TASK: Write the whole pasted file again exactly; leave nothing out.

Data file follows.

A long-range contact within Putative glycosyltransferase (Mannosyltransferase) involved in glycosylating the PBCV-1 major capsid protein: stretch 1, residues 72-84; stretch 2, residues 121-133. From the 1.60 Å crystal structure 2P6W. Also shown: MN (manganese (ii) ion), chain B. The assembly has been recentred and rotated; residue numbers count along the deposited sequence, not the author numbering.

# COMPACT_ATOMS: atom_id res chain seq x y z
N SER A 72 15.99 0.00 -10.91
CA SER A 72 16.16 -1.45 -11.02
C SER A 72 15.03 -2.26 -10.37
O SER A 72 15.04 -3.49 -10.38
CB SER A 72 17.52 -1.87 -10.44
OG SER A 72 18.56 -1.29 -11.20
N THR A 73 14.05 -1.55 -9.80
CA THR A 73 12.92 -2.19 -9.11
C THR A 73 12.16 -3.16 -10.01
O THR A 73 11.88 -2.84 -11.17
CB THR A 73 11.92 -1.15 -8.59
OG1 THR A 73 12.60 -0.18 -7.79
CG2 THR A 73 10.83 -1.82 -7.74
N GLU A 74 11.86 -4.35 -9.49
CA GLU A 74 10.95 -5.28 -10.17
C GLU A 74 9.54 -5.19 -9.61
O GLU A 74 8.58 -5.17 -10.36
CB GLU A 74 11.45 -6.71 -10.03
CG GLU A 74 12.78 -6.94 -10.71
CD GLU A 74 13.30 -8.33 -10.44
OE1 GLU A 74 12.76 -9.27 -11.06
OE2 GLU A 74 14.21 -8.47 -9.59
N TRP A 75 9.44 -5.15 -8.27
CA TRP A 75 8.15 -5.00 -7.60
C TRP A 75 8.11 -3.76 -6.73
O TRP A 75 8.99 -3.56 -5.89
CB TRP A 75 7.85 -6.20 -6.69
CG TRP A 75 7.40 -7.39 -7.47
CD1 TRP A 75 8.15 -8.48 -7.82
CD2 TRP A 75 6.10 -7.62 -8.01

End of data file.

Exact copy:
A long-range contact within Putative glycosyltransferase (Mannosyltransferase) involved in glycosylating the PBCV-1 major capsid protein: stretch 1, residues 72-84; stretch 2, residues 121-133. From the 1.60 Å crystal structure 2P6W. Also shown: MN (manganese (ii) ion), chain B. The assembly has been recentred and rotated; residue numbers count along the deposited sequence, not the author numbering.

# COMPACT_ATOMS: atom_id res chain seq x y z
N SER A 72 15.99 0.00 -10.91
CA SER A 72 16.16 -1.45 -11.02
C SER A 72 15.03 -2.26 -10.37
O SER A 72 15.04 -3.49 -10.38
CB SER A 72 17.52 -1.87 -10.44
OG SER A 72 18.56 -1.29 -11.20
N THR A 73 14.05 -1.55 -9.80
CA THR A 73 12.92 -2.19 -9.11
C THR A 73 12.16 -3.16 -10.01
O THR A 73 11.88 -2.84 -11.17
CB THR A 73 11.92 -1.15 -8.59
OG1 THR A 73 12.60 -0.18 -7.79
CG2 THR A 73 10.83 -1.82 -7.74
N GLU A 74 11.86 -4.35 -9.49
CA GLU A 74 10.95 -5.28 -10.17
C GLU A 74 9.54 -5.19 -9.61
O GLU A 74 8.58 -5.17 -10.36
CB GLU A 74 11.45 -6.71 -10.03
CG GLU A 74 12.78 -6.94 -10.71
CD GLU A 74 13.30 -8.33 -10.44
OE1 GLU A 74 12.76 -9.27 -11.06
OE2 GLU A 74 14.21 -8.47 -9.59
N TRP A 75 9.44 -5.15 -8.27
CA TRP A 75 8.15 -5.00 -7.60
C TRP A 75 8.11 -3.76 -6.73
O TRP A 75 8.99 -3.56 -5.89
CB TRP A 75 7.85 -6.20 -6.69
CG TRP A 75 7.40 -7.39 -7.47
CD1 TRP A 75 8.15 -8.48 -7.82
CD2 TRP A 75 6.10 -7.62 -8.01